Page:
When it comes to getting a mortgage, there is no shortage of options. But with so many choices, how do you know the mortgage setup you are choosing is the right one for your current situation and future financial goals?
Today, we'll go over everything you need to know about one popular setup - the adjustable-rate mortgage - so that you can decide if this home loan is an option worth pursuing.
What is an Adjustable-Rate Mortgage?
An adjustable-rate mortgage (ARM) is one in which the interest rate adjusts over time.
The market and cap rules dictate just how much that rate can change, which means the interest rate can increase or may even decrease.
That means that for a set period, which you'll be aware of being signing paperwork, you'll have predictable monthly installments. After that initial term has expired, the interest rate adjusts, which would impact your payments.
How Exactly Does an ARM work?
With an ARM, you'll have 30 years to pay the loan amount back if you stick with that setup for the long haul. How you pay that money back is split into two periods, which are:
- Fixed: this is the initial period in which the interest rate will not change
- Adjustment: this is the period of time in which the interest rate can fluctuate
To fully grasp ARMS and how they work, you'll need to understand some mortgage lingo. Common initial ARM terms are 5, 7, and 10 years. An ARM setup could look something like this:
5/1, 7/1, or 10/1
The first number represents the fixed term, the second number is the adjustment period. So for 5/1, that means you have a set interest rate for the first five years of your loan. After those five years have passed, the interest rate will adjust once per year over the remaining 25 years of the loan.
If you opted for the 7/1 setup, your fixed period is seven years, and your interest rate will adjust once per year for the next 23 years.
A 10/1 ARM is quite popular, thanks to the lengthy fixed period of ten years. After that, your interest rate will adjust once per year for the remaining 20 years of the loan.
How Much Can Rates Increase?
While it is possible for the interest rate to go down with an ARM, it's more common to see an increase, especially since the initial appeal of adjustable-rate mortgages is the low starting interest rate.
While it can seem scary to know that the interest rate on your mortgage can change, there are some protections in place for borrowers. Let's review those now.
An index is the indicator that is used to calculate the adjustments on an ARM. The index rate can increase or decrease, which then goes on to influence your interest rate.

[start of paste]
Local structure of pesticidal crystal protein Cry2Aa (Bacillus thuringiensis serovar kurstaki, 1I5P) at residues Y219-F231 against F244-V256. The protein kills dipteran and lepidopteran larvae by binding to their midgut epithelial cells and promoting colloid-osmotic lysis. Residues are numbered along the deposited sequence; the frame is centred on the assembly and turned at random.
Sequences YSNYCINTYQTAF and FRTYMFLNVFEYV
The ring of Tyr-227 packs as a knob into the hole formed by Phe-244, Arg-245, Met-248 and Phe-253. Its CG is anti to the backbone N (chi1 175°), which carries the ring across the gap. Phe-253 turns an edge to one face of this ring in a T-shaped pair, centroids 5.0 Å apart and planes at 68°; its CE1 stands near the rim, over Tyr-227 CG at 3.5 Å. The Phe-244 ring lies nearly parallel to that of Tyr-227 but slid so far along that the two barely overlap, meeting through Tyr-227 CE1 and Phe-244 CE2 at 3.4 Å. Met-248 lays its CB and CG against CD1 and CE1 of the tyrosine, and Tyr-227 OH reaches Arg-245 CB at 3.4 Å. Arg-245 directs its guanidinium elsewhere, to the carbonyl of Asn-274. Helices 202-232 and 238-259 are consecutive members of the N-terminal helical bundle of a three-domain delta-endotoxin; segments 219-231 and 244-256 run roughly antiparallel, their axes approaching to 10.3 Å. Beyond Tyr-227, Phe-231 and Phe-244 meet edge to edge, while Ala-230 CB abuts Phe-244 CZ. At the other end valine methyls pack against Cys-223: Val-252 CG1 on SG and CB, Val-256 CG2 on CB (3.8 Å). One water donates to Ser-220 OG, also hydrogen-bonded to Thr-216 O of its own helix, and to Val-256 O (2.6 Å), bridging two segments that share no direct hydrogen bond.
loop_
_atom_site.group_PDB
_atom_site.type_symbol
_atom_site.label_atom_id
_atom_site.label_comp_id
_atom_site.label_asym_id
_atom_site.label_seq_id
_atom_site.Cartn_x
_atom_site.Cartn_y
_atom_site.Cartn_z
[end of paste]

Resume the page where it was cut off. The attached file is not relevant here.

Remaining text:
This is the maximum amount that the interest rate can change for the first time, so right after the fixed period ends.
The periodic cap is the limit that the interest rate can adjust from adjustment period to adjustment period.
The lifetime cap is how much the interest rate is allowed to increase over the life of the loan.
Reading Those Caps
In addition to understanding what terms like 5/1 mean, it's also important to know how to read the cap structure of your adjustable-rate mortgage.
The cap structure consists of three numbers and lists them in this order: the initial cap followed by the periodic cap and lastly, the lifetime cap. So your cap structure could look something like: 2/2/5.
That means that your interest rate can increase by 2% the first time it adjusts, can increase 2% with each annual increase, but is limited to increasing by no more than 5% of the initial fixed period.
Lifetime caps are great indicators of how much you may be on the hook for in the long run. If your fixed interest rate was 3%, you'd know that the interest rate can only increase up to 8% over the life of your loan.
Questions to Ask Yourself
Because of all the setup options within this setup, it's important to answer some important questions so that you can determine if an adjustable-rate mortgage is right for you and, furthermore, which setup will offer you the most benefits and protection.
When starting the mortgage process, be sure you have answers to these questions:
- Is this a starter home or more long term?
- Where is the market headed?
- Do you have stable income?
- Any big life events in the near future? Kids? Marriage? Career change?
- Can you afford the lifetime cap of the mortgage, if it should come to that?
Ideal ARM Candidates
So, what kind of borrower is an adjustable-rate mortgage best suited for? Those who are positive they will only be in the home for a shorter amount of time than their fixed period, those who pay close attention to the market and expect rates to decrease, or those who expect a substantial increase in their income to cover any increase in interest.
Refinancing is Your Friend
The best part of obtaining a mortgage, other than becoming a homeowner? The fact that you can refinance from one type of loan to another should your current contract no longer suit you.
While there are closing costs to factor in, refinancing is a great tool for borrowers and can help save a considerable amount of money when done right.
Find Your Lender
When it comes to exploring the specific options that complement your current and future needs, no one is more helpful than a trusted lender. Team up with Lendgo, a completely free-to-use platform that connects borrowers with reputable lenders, to start comparing your mortgage options today!